May is National Bike Month and a great time to look for a used bicycle. You can find great deals at yard sales or thrift stores, newspaper or Craigslist ads. Pavel Cherkasov of Magic Wheel Bike Shop in Websterville, Vt., cautions that before you buy a used bike from an online source, you need to know your needs and be willing to take a risk. He also suggests contacting your local bicycle shop to ask about bike swaps. Here are a few things to consider before buying a used bicycle.
What is your bike path? Are you planning to hit the trail or travel dirt roads? Pavel recommends looking for a mountain bike. These sturdy bikes can handle ruts and rough terrain. They can be used on the road, but are typically slower due to a smaller wheel diameter. A “hardtail” version of mountain bike has suspension in the front but not in the back, making it lighter in weight but less able to handle difficult surfaces. If you are new to bicycling, a mountain bike could be the best beginner bike; wider handlebars and greater stability can make it easier to handle.
Do you plan to travel city streets? Pick a bicycle with skinnier tires – a road bike or a hybrid. Some road bikes cater to the recreational cyclist, with slightly wider tires and seats. Two types of handlebars are available. Drop bars allow for a number of gripping positions and are more aerodynamic; however they could cause more strain on your back. Flat bars are more upright, giving you the ability to sit up straighter and be more relaxed.
Size matters. Try it out – make sure you can reach the ground with your feet, with clearance of about one inch for a road bike and at least two inches for a mountain bike. Allow a bend in your knee when the pedal is at the lowest point of rotation – but not too much. “It’s the worst thing to have a bike that doesn’t feel right or makes your knees hurt,” says Pavel. “You can adjust the handlebars and seat to a degree, but bikes come in different sizes and you should find one that fits you. Modern bikes sometimes have sizes in small, large and extra large. Mountain bikes usually start at 13 or 14 inches and go in increments of 2 inches. If you are 6 feet tall you would probably need a 19- or 20-inch bike.” Don’t buy a larger bike for a child thinking he will “grow into” it. Make sure it fits properly for both safety and comfort.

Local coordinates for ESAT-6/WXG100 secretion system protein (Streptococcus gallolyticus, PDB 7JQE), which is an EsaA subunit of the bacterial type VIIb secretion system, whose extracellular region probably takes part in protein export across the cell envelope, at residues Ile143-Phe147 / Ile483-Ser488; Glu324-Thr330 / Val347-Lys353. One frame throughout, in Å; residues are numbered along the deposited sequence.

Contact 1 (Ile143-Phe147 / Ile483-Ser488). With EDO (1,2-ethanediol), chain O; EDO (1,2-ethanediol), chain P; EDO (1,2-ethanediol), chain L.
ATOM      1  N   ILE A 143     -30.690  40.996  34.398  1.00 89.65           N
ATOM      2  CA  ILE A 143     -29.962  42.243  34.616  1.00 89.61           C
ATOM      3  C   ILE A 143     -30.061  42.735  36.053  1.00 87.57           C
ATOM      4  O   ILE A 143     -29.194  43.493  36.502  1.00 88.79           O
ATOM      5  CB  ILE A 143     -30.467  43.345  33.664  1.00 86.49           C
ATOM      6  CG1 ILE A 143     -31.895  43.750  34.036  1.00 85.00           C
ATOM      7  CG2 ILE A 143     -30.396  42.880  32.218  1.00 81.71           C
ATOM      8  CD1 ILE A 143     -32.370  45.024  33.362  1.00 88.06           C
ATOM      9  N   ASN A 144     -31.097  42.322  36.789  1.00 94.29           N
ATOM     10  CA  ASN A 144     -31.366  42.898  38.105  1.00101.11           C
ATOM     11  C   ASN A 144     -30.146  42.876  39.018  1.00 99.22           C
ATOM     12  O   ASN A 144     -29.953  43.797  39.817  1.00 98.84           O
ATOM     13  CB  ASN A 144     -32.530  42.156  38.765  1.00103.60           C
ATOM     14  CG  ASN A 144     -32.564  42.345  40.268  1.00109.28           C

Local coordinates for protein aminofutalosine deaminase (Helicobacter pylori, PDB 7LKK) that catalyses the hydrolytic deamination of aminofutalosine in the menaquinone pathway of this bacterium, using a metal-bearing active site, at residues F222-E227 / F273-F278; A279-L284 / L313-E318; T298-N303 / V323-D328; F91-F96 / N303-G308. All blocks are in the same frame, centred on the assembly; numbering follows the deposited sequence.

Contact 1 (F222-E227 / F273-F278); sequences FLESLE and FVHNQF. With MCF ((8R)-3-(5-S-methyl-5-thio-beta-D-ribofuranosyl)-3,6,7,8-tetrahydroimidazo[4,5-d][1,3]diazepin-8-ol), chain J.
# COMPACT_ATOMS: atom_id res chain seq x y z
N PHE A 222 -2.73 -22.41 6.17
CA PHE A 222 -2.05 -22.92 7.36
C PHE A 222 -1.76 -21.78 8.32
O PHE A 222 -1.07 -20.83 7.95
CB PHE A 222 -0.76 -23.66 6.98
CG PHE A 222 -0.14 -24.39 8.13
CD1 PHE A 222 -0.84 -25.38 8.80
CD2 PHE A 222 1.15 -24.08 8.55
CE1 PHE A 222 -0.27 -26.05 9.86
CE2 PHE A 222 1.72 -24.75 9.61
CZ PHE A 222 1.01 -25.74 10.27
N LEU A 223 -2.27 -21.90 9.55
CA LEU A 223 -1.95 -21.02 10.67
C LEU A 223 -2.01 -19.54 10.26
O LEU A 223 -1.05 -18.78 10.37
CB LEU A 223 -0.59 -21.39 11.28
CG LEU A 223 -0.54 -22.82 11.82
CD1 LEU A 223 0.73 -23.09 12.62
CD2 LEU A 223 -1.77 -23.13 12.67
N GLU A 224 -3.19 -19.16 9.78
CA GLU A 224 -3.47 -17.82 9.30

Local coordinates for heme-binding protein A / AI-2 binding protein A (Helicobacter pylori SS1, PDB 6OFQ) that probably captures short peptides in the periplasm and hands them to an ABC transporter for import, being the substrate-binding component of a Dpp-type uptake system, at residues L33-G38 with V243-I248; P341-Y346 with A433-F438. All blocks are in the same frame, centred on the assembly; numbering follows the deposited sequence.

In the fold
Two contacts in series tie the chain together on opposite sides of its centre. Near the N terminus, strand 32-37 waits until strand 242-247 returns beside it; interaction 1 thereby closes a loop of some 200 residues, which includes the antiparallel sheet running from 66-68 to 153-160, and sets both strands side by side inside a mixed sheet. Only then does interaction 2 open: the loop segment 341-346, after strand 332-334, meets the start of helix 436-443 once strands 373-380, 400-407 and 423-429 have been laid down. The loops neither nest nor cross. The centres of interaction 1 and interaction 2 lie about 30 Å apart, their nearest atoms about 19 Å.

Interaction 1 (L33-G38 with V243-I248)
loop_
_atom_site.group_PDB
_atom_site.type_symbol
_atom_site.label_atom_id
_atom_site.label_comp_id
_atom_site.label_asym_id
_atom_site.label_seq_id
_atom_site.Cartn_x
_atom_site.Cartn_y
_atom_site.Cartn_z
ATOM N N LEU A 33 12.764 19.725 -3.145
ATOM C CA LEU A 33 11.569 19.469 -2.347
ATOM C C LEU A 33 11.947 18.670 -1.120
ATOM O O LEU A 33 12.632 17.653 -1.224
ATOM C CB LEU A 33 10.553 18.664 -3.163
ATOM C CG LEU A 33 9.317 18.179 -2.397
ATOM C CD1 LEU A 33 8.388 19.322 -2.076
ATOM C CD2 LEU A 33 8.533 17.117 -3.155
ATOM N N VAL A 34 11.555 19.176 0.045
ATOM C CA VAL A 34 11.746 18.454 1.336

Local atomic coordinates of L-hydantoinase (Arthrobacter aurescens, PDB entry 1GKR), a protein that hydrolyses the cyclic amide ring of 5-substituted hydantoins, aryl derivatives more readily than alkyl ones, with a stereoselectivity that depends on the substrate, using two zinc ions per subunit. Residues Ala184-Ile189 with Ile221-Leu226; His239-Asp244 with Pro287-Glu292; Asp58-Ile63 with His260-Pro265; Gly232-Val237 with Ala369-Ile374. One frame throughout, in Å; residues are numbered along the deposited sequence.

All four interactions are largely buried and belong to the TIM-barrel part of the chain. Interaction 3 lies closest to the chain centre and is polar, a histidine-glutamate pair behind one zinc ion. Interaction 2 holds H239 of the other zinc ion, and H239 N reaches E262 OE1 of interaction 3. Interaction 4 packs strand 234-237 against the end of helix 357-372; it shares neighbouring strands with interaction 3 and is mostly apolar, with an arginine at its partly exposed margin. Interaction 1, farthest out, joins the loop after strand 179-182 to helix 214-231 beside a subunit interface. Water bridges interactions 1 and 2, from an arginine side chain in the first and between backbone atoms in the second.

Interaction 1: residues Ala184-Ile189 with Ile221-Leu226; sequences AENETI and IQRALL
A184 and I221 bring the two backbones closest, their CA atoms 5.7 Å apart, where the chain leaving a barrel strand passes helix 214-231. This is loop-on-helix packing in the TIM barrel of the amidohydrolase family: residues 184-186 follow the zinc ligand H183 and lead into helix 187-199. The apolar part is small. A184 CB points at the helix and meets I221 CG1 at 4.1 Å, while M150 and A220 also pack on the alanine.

What’s in a name. Cherkasov says that when looking for a used bike, look for a quality manufacturer instead of a department store brand. Lesser quality bicycles usually go out of tune more often, and require more maintenance and repair. Older bikes made by reputable manufacturers are your best bet. Don’t rule out used bikes offered by independent bike dealers or repair shops. They guarantee their work and can’t afford to have a customer bringing in a shoddily made bicycle more often for repeat fixes.
Frame of reference. Look at the condition of the frame. Has the bike been left outside to rust, or has it been kept safe from the elements? Look for signs of wear and neglect. Get on the bike and try it out. Does it shift easily? Do you need a lot of force to apply the brakes? Are there any unusual clicking or scraping noises? Estimate any repairs and factor into the cost.
What if you find a good quality bicycle at a garage sale, but the tires are flat and you can’t take it for a test drive? If the frame is in good shape, says Cherkasov, he would take a chance on a bike that could be a decent ride with a minimum investment. “Oftentimes we see old bikes that have been sitting in the garage for years. The tires tend to crack with age. We change the tires, and for a small cost they have a good bike. But if the frame is bent or broken, that is a good indication that everything else on the bike has suffered, too.”
Ask your local expert. Use your local bike shop as a resource – tell them you are thinking about buying a bike and ask questions. If possible ask if you can bring the bicycle in for an estimate of repairs before buying. “Most shop owners are very knowledgeable and like to offer suggestions, simply because they love cycling,” says Cherkasov. “It can be costly, but having a shop do quality work on a great used bicycle can pay off with years of pleasure. ”
image by wandee007, freedigitalphotos.net.
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